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A Teacher Helps to Save Lives

During California’s COVID-19 lockdown, Trevor Holmes has spent much of his time reading and catching up on TV shows, like a lot of people. And because he lives a mile above sea level in Idyllwild, where spring is still trying to decide if it wants to get out of bed, he’s been spending additional time mountain-biking and gathering firewood.   

But the COVID-19 crisis has also prompted Trevor to apply his professional skills to the home manufacture of plastic face shields.

“About seven or eight dozen so far,” says the Idyllwild Arts Academy Theatre teacher. “But I’ll keep going. I already owned a 3D printer before, but I’ve bought another one to keep with demand.” 

He sends the face shields to Los Angeles. There, Idyllwild Arts graduate and Hollywood costume designer Lauren Oppelt has launched the “Mask Crusaders” group whose roughly one hundred members have teamed up with the Costume Designers Guild (Local 892) to deliver protective masks to hospitals in states as far away as Rhode Island and Florida.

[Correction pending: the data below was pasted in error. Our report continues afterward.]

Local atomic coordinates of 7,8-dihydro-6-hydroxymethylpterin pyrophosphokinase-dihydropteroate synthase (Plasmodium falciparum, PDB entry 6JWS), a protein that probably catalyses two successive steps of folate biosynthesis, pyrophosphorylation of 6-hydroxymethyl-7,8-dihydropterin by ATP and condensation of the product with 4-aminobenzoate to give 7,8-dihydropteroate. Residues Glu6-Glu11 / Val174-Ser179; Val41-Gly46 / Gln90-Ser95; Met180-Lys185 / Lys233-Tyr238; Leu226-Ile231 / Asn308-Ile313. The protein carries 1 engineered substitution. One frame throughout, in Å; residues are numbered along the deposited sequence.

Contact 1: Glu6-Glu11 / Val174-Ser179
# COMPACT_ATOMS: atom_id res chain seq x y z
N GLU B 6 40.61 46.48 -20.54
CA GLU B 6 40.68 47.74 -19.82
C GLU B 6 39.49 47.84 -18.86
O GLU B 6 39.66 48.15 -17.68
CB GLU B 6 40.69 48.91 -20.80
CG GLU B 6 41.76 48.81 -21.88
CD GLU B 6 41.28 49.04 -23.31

Trevor is in his seventh year as a full-time teacher of the technical—or backstage—aspects of Theatre at Idyllwild Arts, where he was a high school classmate of Oppelt until his 2005 graduation. He went on to California Institute of the Arts (CalArts), earning his Bachelor of Fine Arts degree in Design and Production, before returning to Idyllwild Arts. With his brother, Justin, also an Idyllwild Arts graduate, Trevor explains face shield-making in a video.

This year, he is teaching Introduction to Design, as well as Drafting. He was interviewed just before all of the Academy’s arts and academic classes, on pause during the three weeks of Spring Break, were about to resume with online instruction. As for most Idyllwild Arts teachers, online instruction would be new to him.

“That’s all right,” Trevor said. “I’ll make it work.”       

“Before COVID-19 came along I used my 3D printer for fun stuff,” he says. “That included making props if the Theatre Department staged a play that was set a few centuries ago, and we needed things you just couldn’t find anymore.”

For example, for last month’s performances of The Glorious William & Mary {A Tragic (But Mostly Comedic) Royal Love Story}, Trevor 3D-printed what was supposed to be the Sovereign Orb of William of Orange, King of England, Scotland, and Ireland (1689-1702).

“I based it on the Holy Hand Grenade of Antioch, from Monty Python and the Holy Grail, which the playwright, Kasidy Devlin, loved because he’s a big Monty Python guy. But it’s great to know that now my 3D printers are helping to save lives.”

Yes: great, important, valuable, even crucial. But Trevor is thinking what everybody else is thinking while the battle against the virus rages on.

“It’ll be even greater when we don’t have to live like this anymore and I can go back to the fun stuff.”

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